New Delhi: Former India cricketer Mohinder Amarnath today criticised Mahendra Singh Dhoni's men for taking a depleted but spirited Australian side too lightly and said the hosts' overconfidence eventually cost them the ODI series.
"I think, Indian team made a mistake by taking their opponents lightly. Overconfidence was the major factor (in the defeat). We did so many mistakes on the field and our bowling was also not upto the mark in the series," Amarnath told PTI.
Australia win one-day series in India
Australia secured an unassailable 4-2 lead in the seven-match series after their six-wicket win in the sixth one-dayer in Guwahati Sunday, which also dashed India's hopes of toppling Ricky Ponting's side from the top of the ICC rankings.
Amarnath was, however, not ready to read much into the series loss and remained hopeful that the team would shrug off the disappointment to rediscover their winning habit soon.
"This loss is certainly worrying, but I would say, there is no need to press the panic button at this moment. We have to play a lot of cricket ahead where the team can perform much better," Amarnath said.
Amarnath, who has played 69 Tests, also congratulated Sachin Tendulkar for becoming the first cricketer in the game's history to score 17,000 runs.
"Sachin is still enjoying his game and has said that he feels proud to play for India. I think, this is a great statement from a great player," Amarnath said.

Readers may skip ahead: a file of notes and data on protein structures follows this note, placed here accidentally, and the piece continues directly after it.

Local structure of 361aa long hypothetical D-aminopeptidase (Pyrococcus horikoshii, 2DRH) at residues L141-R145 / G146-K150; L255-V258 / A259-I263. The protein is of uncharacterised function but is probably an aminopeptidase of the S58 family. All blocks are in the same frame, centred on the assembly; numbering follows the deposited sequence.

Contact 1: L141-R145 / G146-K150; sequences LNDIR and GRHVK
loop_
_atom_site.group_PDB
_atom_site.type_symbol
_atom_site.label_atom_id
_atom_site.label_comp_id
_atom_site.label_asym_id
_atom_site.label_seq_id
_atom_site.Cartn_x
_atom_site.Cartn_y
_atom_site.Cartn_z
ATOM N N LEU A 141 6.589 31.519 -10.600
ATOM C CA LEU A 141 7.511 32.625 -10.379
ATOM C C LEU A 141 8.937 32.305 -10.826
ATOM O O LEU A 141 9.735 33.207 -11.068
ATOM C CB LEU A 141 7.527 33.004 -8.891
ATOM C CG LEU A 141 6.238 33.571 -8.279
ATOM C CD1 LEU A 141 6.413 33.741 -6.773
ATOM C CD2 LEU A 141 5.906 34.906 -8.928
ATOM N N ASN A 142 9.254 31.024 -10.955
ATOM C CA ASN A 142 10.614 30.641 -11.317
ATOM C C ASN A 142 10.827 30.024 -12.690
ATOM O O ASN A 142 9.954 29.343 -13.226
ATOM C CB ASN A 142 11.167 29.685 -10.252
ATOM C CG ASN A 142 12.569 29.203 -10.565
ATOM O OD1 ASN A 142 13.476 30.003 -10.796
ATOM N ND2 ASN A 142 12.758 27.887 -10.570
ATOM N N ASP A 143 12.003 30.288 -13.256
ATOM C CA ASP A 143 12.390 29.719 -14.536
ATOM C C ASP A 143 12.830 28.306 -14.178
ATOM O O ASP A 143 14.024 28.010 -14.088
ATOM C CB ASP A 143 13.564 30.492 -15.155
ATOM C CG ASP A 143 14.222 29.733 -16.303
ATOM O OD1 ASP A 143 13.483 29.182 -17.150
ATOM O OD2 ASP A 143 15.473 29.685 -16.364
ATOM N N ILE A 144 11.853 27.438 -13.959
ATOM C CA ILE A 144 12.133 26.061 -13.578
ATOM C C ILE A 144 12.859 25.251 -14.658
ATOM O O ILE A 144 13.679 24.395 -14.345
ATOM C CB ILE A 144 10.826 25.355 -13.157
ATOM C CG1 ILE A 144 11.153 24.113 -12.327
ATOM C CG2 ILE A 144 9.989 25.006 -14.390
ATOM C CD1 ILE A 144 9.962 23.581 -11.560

The 59-year-old former cricketer also advised dashing opening batsman Virender Sehwag, who is struggling to find form in the series, to be more careful in selecting shots in the beginning of his innings.
"Viru is an extremely talented batsman, but he should be more careful in selection of his shots. Team needs him to play some more overs and he should avoid getting dismissed on loose shots," he said.Coverage: India v Australia
Amarnath, a member of India's 1983 World Cup winning squad, was not worried about the soaring popularity of Twenty20 cricket, but feels each country should have a large pool of players to deal with the injury problems caused by overdose of cricket.
"Now we are playing too much Twenty20 cricket. I am not saying we shouldn't play it. T20 shouldn't affect players' performance in other versions of international cricket.
Administrators should be careful while planning the fixture to save players from injury or burn out," Amarnath said.
"Instead of rotating same players, the national selectors should give chances to cricketers who are performing well in domestic circuit. We must prepare a bigger pool of players and during selection more emphasis should be placed on fielding," he added.